Under Whose Command? Myanmar Army Chain of Command and Allegations of Abuse

Today we launched a new report “Under Whose Command?” which reveals for the first time, the chain of command of the Myanmar Army over twelve years and the connections from senior army commanders to hundreds of alleged human rights abuses during that twelve year period.

The top-level findings of this research are stark: 

  • 64% (51 of the 79) senior army commanders that have served between 30 March 2011 and 30 March 2023 have had alleged disappearances, killings, rape or instances of torture committed by units under their command.
  • 54% (28 of 51) of these commanders were promoted in rank after at least one alleged disappearance, killing, rape or instance of torture was committed by units under their command. The others could not be promoted in rank further (9), promotions could not be determined (11), or may be promoted in the future (3).
  • In many areas of the country, almost every single person who ever held command had disappearances, killings, rape or instances of torture allegedly committed by units under their command.

Al Jazeera and Associated Press have both written about the report and its place in the wider process for international accountability.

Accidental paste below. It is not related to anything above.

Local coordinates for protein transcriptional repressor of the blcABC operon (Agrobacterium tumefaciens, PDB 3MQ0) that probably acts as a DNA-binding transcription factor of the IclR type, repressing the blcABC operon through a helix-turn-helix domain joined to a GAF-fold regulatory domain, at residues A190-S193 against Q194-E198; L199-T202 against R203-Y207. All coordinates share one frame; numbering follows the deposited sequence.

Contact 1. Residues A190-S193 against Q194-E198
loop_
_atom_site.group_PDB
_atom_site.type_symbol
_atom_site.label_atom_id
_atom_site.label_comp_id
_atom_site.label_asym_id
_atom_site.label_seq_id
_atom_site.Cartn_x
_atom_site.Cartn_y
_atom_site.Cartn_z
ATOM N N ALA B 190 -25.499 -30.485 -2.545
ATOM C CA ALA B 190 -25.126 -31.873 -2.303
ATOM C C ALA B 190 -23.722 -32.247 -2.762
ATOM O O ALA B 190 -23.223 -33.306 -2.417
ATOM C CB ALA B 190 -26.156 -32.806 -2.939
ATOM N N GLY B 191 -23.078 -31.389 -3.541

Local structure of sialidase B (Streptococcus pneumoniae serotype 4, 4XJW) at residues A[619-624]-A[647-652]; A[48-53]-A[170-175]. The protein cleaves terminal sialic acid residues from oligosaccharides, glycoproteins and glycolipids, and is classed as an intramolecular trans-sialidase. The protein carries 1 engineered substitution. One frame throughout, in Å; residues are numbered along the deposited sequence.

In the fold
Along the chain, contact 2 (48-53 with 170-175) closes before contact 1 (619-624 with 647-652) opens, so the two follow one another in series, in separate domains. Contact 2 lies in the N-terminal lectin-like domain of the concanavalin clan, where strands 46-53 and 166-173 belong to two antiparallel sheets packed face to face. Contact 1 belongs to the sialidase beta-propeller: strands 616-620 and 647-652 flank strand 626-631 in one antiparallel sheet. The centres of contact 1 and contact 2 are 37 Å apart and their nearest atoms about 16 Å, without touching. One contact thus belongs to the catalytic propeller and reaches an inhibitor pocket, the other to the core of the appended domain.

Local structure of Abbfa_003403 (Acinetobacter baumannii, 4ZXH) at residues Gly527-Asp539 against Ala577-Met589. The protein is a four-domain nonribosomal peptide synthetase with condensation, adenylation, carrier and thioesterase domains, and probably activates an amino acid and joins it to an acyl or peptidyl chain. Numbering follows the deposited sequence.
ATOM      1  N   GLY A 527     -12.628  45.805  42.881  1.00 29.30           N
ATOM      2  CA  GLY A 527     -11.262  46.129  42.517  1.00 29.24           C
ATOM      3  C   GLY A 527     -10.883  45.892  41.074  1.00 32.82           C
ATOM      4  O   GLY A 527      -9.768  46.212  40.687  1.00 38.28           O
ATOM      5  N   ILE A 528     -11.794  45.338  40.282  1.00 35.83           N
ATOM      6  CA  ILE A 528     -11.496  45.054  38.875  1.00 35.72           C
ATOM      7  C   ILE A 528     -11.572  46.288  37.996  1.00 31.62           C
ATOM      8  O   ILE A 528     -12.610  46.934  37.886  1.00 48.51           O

Establishing the chain of command is one of the key elements in determining who should be held accountable for war crimes or crimes against humanity. We hope it can be used to support efforts to deliver accountability for alleged crimes against humanity, war crimes committed by the Myanmar Army, and justice for those that have suffered at their hands.

Our research covers the army from 30 March 2011, when Min Aung Hlaing became Commander-in-Chief of the Armed Forces of Myanmar, otherwise known as the Tatmadaw, to 30 March 2023. As we do with all countries, we mapped the entire branch of the security forces, in this case the entire Myanmar Army. This involved tracking the chain of command, locations and areas of operations of hundreds of units over those twelve years – and then analyzing how allegations of abuse mapped on to that structure.

The report includes a Data Explorer where the careers of all of the commanders can be explored in detail. Users can see the source of every allegation as well as the research which builds the entire chain of command for each commander and alleged violation. 

We will explore other parts of our research on Myanmar in the coming weeks. Finally, we will be publishing all of our Myanmar research to WhoWasInCommand to support current and future documentation and accountability efforts.